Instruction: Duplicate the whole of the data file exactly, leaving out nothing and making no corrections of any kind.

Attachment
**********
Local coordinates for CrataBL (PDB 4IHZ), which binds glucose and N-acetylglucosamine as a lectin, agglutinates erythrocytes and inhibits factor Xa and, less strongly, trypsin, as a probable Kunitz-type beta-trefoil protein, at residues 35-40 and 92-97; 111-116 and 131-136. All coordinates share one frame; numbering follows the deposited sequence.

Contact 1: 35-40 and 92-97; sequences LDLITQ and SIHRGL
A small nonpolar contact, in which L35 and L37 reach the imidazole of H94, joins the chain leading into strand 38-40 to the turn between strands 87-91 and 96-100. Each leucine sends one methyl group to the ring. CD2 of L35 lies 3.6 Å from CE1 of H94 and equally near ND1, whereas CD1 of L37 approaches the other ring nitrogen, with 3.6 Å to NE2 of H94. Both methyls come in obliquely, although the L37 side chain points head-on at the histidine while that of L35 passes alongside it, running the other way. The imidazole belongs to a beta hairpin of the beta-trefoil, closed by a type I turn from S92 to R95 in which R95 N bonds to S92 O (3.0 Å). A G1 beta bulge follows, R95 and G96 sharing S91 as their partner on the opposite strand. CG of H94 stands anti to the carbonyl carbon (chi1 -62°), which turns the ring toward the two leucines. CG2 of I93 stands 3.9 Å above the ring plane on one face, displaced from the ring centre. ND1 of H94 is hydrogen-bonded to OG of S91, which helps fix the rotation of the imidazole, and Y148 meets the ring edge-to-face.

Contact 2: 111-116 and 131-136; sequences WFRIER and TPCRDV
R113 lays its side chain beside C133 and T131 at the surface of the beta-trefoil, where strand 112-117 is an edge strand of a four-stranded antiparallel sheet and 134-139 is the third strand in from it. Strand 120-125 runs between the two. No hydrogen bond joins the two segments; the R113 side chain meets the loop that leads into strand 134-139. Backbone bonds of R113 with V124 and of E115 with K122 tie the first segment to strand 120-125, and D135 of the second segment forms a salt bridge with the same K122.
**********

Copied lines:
Local coordinates for CrataBL (PDB 4IHZ), which binds glucose and N-acetylglucosamine as a lectin, agglutinates erythrocytes and inhibits factor Xa and, less strongly, trypsin, as a probable Kunitz-type beta-trefoil protein, at residues 35-40 and 92-97; 111-116 and 131-136. All coordinates share one frame; numbering follows the deposited sequence.

Contact 1: 35-40 and 92-97; sequences LDLITQ and SIHRGL
A small nonpolar contact, in which L35 and L37 reach the imidazole of H94, joins the chain leading into strand 38-40 to the turn between strands 87-91 and 96-100. Each leucine sends one methyl group to the ring. CD2 of L35 lies 3.6 Å from CE1 of H94 and equally near ND1, whereas CD1 of L37 approaches the other ring nitrogen, with 3.6 Å to NE2 of H94. Both methyls come in obliquely, although the L37 side chain points head-on at the histidine while that of L35 passes alongside it, running the other way. The imidazole belongs to a beta hairpin of the beta-trefoil, closed by a type I turn from S92 to R95 in which R95 N bonds to S92 O (3.0 Å). A G1 beta bulge follows, R95 and G96 sharing S91 as their partner on the opposite strand. CG of H94 stands anti to the carbonyl carbon (chi1 -62°), which turns the ring toward the two leucines. CG2 of I93 stands 3.9 Å above the ring plane on one face, displaced from the ring centre. ND1 of H94 is hydrogen-bonded to OG of S91, which helps fix the rotation of the imidazole, and Y148 meets the ring edge-to-face.

Contact 2: 111-116 and 131-136; sequences WFRIER and TPCRDV
R113 lays its side chain beside C133 and T131 at the surface of the beta-trefoil, where strand 112-117 is an edge strand of a four-stranded antiparallel sheet and 134-139 is the third strand in from it. Strand 120-125 runs between the two. No hydrogen bond joins the two segments; the R113 side chain meets the loop that leads into strand 134-139. Backbone bonds of R113 with V124 and of E115 with K122 tie the first segment to strand 120-125, and D135 of the second segment forms a salt bridge with the same K122.